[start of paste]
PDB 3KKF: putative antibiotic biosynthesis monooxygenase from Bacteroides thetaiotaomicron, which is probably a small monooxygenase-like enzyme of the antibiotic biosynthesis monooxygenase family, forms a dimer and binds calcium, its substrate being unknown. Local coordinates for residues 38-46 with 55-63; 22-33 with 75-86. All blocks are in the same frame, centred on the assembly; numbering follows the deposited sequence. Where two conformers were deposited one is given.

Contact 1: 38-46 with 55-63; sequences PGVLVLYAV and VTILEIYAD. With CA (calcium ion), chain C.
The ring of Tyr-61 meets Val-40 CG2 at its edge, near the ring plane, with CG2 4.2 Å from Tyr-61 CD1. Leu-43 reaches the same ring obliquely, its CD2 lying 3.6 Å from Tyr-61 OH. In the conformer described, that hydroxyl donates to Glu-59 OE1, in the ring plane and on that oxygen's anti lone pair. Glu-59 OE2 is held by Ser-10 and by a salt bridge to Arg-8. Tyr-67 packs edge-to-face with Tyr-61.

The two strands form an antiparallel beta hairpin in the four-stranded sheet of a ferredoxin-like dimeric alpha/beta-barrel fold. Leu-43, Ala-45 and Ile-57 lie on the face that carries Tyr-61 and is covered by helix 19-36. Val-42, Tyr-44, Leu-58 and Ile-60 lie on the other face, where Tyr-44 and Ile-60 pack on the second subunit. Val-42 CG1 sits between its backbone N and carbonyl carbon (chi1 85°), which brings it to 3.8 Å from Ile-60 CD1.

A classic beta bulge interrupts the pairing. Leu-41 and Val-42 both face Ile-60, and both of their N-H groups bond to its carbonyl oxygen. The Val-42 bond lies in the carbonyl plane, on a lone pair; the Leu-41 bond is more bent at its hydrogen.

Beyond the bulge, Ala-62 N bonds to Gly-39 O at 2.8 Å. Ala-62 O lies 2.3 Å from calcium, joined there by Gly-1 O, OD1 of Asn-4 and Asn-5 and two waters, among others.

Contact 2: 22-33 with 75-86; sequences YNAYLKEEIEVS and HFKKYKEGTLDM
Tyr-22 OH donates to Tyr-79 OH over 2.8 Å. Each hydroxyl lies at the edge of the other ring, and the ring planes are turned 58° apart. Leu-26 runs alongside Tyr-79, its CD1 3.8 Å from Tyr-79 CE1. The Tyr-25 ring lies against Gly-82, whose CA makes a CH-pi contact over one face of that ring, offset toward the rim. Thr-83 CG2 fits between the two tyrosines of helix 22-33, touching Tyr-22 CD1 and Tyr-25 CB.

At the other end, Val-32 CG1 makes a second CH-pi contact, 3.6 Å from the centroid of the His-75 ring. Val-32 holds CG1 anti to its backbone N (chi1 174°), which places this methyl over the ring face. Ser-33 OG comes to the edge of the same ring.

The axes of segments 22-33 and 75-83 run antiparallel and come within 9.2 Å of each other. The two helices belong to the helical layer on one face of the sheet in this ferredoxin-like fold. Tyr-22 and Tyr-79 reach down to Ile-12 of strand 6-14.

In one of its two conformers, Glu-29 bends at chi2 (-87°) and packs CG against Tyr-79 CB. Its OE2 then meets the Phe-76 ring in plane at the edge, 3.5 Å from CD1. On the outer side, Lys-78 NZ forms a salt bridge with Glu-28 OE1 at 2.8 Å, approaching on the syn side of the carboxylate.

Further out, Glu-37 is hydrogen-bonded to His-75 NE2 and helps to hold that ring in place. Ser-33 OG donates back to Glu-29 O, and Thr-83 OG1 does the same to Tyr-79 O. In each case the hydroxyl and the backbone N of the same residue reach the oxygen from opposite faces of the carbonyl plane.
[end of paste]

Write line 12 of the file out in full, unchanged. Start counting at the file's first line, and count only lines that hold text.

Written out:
Further out, Glu-37 is hydrogen-bonded to His-75 NE2 and helps to hold that ring in place. Ser-33 OG donates back to Glu-29 O, and Thr-83 OG1 does the same to Tyr-79 O. In each case the hydroxyl and the backbone N of the same residue reach the oxygen from opposite faces of the carbonyl plane.